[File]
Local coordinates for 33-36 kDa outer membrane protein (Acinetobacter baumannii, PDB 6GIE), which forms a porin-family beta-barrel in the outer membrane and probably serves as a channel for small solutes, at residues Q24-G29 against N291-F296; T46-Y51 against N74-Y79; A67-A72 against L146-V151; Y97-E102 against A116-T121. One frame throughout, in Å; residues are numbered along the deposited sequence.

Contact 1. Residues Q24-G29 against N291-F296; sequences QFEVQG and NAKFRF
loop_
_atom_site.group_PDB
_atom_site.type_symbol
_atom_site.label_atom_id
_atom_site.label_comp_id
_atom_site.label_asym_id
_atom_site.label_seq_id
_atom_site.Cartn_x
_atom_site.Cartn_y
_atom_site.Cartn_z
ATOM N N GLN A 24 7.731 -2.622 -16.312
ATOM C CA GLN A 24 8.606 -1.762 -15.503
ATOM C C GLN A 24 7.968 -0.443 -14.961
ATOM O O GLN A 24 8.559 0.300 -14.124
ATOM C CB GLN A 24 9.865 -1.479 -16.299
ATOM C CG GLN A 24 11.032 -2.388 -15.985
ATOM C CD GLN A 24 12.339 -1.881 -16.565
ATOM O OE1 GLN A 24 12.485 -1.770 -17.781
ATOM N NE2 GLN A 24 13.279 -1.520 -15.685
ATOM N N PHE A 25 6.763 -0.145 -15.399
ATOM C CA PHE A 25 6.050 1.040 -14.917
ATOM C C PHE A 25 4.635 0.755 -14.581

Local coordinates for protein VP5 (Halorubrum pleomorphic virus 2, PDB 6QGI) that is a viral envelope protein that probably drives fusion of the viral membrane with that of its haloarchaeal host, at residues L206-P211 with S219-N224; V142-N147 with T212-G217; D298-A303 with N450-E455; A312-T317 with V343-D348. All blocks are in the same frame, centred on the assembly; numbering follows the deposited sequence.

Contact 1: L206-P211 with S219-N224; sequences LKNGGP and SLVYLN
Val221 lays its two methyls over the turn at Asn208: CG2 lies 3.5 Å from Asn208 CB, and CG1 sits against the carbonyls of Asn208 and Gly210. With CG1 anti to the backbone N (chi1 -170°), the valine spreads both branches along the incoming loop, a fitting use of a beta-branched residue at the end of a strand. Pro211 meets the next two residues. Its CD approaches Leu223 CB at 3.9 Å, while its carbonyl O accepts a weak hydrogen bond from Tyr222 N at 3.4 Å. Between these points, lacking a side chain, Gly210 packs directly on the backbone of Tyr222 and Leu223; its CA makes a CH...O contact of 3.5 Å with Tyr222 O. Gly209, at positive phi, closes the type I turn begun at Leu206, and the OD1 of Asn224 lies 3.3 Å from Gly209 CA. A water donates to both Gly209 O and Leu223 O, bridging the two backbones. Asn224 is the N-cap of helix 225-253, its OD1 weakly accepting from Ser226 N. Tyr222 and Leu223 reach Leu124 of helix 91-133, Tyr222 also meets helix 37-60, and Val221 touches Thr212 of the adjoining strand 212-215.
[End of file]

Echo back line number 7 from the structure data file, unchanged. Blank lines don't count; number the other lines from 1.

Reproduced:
_atom_site.label_comp_id